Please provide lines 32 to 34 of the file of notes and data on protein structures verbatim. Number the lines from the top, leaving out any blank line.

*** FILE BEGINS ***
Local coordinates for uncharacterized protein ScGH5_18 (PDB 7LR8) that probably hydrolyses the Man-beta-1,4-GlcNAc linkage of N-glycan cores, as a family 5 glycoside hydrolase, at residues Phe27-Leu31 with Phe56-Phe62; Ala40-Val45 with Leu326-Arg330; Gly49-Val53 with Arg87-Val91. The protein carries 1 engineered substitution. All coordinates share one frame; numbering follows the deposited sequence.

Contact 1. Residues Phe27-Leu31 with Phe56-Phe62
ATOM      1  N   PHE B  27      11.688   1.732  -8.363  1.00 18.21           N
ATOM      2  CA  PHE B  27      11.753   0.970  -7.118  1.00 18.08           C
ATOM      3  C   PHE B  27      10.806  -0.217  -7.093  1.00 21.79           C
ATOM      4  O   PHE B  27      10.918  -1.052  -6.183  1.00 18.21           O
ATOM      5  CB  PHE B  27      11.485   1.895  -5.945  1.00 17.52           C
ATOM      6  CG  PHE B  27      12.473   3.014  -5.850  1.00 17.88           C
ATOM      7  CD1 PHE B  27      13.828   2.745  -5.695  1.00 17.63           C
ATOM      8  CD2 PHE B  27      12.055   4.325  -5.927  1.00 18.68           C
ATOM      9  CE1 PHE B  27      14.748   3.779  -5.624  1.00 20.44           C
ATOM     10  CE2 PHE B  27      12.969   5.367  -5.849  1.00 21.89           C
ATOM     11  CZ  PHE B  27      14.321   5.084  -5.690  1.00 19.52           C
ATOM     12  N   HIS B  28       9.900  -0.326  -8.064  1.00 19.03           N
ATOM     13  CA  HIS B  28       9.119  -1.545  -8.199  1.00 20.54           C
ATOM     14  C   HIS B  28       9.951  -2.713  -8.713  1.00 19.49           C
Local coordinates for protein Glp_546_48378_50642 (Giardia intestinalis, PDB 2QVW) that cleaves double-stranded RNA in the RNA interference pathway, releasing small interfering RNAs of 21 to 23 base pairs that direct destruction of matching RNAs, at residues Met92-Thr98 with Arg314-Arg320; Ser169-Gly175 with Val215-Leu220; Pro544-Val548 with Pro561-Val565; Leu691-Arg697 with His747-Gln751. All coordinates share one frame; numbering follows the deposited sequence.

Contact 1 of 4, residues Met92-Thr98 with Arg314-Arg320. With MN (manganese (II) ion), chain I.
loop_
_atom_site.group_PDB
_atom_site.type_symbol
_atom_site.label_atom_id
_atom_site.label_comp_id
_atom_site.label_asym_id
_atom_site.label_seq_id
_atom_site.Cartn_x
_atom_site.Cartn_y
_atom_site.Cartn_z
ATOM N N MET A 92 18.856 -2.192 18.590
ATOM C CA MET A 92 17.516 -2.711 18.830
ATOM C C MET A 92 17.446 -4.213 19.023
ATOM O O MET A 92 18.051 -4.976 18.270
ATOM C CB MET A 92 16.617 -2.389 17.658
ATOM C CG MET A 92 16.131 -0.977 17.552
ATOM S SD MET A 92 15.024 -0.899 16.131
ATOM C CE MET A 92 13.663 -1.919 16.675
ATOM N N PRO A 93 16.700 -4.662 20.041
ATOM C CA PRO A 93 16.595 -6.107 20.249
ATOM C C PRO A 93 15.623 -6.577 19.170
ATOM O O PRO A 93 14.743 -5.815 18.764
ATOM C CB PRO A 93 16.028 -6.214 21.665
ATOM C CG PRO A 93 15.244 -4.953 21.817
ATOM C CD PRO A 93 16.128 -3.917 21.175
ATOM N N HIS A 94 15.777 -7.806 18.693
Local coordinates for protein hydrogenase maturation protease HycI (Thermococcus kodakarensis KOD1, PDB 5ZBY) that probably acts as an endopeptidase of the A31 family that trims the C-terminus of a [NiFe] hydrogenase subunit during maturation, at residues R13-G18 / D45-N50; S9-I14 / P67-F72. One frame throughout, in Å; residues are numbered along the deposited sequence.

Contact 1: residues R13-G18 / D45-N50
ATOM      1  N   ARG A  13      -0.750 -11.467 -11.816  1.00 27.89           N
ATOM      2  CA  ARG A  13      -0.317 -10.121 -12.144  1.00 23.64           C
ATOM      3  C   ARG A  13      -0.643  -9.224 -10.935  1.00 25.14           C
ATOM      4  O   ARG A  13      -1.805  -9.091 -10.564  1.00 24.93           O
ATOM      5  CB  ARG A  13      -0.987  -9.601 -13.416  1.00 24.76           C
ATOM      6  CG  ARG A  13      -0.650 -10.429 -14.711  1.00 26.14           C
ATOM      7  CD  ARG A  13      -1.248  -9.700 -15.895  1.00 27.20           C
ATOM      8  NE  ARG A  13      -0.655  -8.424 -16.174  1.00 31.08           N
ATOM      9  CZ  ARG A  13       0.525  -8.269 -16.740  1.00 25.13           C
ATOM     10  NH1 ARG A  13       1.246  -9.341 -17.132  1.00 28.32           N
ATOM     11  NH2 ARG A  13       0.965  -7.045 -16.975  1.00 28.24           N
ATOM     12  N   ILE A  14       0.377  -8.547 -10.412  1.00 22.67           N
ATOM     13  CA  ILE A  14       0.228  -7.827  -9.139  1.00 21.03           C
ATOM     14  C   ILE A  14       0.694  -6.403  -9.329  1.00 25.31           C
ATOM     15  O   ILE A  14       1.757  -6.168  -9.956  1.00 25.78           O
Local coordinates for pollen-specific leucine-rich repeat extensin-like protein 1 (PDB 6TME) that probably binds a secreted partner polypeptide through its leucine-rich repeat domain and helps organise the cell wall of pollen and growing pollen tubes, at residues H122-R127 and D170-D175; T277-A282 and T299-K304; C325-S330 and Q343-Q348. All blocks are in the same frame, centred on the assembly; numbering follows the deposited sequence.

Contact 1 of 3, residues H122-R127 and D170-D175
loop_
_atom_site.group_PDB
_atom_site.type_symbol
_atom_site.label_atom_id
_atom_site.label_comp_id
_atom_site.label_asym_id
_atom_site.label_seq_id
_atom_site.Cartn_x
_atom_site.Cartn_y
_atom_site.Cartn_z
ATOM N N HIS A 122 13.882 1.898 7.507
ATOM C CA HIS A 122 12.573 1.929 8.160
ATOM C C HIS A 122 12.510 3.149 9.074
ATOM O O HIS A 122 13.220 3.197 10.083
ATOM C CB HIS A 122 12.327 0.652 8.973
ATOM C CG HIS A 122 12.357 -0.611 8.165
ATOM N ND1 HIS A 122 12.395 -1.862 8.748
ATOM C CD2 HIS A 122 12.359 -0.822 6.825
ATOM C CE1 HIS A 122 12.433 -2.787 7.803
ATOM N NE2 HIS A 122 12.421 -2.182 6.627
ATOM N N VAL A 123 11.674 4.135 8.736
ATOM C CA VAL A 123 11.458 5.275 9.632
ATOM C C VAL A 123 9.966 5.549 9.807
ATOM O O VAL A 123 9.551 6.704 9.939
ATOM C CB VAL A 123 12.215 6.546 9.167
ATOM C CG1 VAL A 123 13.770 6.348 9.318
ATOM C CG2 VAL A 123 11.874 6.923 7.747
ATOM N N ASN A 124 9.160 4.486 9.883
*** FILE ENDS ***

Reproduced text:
ATOM O O MET A 92 18.051 -4.976 18.270
ATOM C CB MET A 92 16.617 -2.389 17.658
ATOM C CG MET A 92 16.131 -0.977 17.552